But thankfully, I have found the reason for my existence— the purpose of it all. It is the story of Jesus. As He came to the earth to point us to the Father, so now our lives are purposed with the same task. But it’s not redundant or trivial or pointless.
Jesus told Nicodemus that we must be born again (John 3:3). Nicodemus didn’t understand this concept until Jesus said,
“For God so loved the world that He gave His only begotten Son, that whoever believes in Him should not perish but have everlasting life.” (John 3:16 NKJV)
In other words, whoever puts their faith and trust in (clings to) Jesus doesn’t have to live a pointless, lost life. No, we understand now, there is more!
Eternal, everlasting life doesn’t start when we die. Eternal life starts the moment we give our hearts to Jesus. And this new, born again life has purpose. Despite the cycle of seasons and generations, our hearts look to the Creator of time and life, willingly laying aside everything else with the understanding that we are called to a greater purpose than just existing— we now carry a responsibility of bringing as many as possible with us into an eternal life — not just a life that cycles and ends.
Thankfully, Solomon discovered this same truth after all his wanderings:
“Let us hear the conclusion of the whole matter: Fear God and keep His commandments, for this is man’s all.” (Ecclesiastes 12:13 NKJV)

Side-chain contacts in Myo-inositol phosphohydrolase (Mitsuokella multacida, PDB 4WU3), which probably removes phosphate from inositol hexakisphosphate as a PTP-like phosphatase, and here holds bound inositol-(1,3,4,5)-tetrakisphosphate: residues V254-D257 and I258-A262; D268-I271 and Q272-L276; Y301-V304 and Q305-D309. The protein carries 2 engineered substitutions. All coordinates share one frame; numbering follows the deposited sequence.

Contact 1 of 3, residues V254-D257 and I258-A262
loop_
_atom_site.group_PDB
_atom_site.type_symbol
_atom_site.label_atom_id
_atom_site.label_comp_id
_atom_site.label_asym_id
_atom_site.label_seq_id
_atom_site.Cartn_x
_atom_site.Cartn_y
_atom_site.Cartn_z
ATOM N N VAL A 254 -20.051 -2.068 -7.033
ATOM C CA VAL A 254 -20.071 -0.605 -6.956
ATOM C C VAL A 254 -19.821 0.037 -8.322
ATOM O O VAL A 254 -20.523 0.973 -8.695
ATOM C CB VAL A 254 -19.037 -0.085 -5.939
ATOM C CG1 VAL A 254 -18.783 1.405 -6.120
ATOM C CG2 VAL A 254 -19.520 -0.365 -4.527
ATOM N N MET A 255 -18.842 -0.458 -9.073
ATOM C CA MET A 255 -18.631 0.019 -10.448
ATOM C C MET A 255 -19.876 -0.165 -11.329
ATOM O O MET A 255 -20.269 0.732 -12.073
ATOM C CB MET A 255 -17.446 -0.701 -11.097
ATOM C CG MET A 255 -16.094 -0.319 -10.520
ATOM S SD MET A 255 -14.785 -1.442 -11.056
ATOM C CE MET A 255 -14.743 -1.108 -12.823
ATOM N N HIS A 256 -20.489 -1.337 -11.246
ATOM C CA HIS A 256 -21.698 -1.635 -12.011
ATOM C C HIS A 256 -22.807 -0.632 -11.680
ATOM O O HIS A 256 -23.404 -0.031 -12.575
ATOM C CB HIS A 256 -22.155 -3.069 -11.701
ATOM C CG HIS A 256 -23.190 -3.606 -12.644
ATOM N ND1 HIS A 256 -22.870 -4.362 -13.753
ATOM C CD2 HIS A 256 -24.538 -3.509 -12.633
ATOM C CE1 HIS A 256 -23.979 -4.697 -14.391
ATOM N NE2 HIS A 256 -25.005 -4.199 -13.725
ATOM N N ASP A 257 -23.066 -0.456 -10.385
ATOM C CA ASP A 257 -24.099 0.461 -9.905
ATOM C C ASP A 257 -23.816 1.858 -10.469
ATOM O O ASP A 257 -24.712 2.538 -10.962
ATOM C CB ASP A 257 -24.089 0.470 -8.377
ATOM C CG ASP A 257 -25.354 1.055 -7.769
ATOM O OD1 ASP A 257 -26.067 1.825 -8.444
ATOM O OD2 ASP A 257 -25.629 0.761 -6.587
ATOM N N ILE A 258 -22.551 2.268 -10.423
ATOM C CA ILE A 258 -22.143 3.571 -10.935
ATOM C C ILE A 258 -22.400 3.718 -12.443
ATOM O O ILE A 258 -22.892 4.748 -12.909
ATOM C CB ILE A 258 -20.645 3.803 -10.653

And this is both enough and satisfying.
On the Lack of Lightning Bolts
By: Katherine Britton, Crosswalk.org
Trust in the LORD with all your heart and lean not on your own understanding; in all your ways acknowledge him, and he will make your paths straight. – Proverbs 3:5-6
I memorized these verses years and years ago, along with John 3:16 and other verses that good little children in Sunday School learn. In my five-year-old mind, I associated the proverb with a mental picture of a road stretching out for miles until it merged with the horizon. That was the “straight road” that I could so easily understand – clearly marked, unswerving, and, most importantly, unchanging. All I had to do was trust God and keep following that path. Little did I know, right?